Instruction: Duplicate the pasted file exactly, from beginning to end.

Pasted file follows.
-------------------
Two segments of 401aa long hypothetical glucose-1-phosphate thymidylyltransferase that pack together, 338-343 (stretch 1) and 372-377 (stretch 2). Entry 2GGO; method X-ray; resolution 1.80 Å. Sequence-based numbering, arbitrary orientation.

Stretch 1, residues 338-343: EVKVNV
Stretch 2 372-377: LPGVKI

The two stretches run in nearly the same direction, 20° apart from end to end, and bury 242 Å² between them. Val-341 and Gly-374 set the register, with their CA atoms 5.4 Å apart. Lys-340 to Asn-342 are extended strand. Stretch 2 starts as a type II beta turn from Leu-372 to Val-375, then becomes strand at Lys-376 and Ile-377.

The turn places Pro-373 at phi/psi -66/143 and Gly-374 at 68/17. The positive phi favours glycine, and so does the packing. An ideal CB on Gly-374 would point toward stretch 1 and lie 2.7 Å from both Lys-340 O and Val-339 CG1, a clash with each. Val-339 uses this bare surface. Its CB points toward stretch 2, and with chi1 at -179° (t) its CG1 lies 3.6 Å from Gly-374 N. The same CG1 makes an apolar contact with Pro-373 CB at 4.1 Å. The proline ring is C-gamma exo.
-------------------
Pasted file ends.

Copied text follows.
Two segments of 401aa long hypothetical glucose-1-phosphate thymidylyltransferase that pack together, 338-343 (stretch 1) and 372-377 (stretch 2). Entry 2GGO; method X-ray; resolution 1.80 Å. Sequence-based numbering, arbitrary orientation.

Stretch 1, residues 338-343: EVKVNV
Stretch 2 372-377: LPGVKI

The two stretches run in nearly the same direction, 20° apart from end to end, and bury 242 Å² between them. Val-341 and Gly-374 set the register, with their CA atoms 5.4 Å apart. Lys-340 to Asn-342 are extended strand. Stretch 2 starts as a type II beta turn from Leu-372 to Val-375, then becomes strand at Lys-376 and Ile-377.

The turn places Pro-373 at phi/psi -66/143 and Gly-374 at 68/17. The positive phi favours glycine, and so does the packing. An ideal CB on Gly-374 would point toward stretch 1 and lie 2.7 Å from both Lys-340 O and Val-339 CG1, a clash with each. Val-339 uses this bare surface. Its CB points toward stretch 2, and with chi1 at -179° (t) its CG1 lies 3.6 Å from Gly-374 N. The same CG1 makes an apolar contact with Pro-373 CB at 4.1 Å. The proline ring is C-gamma exo.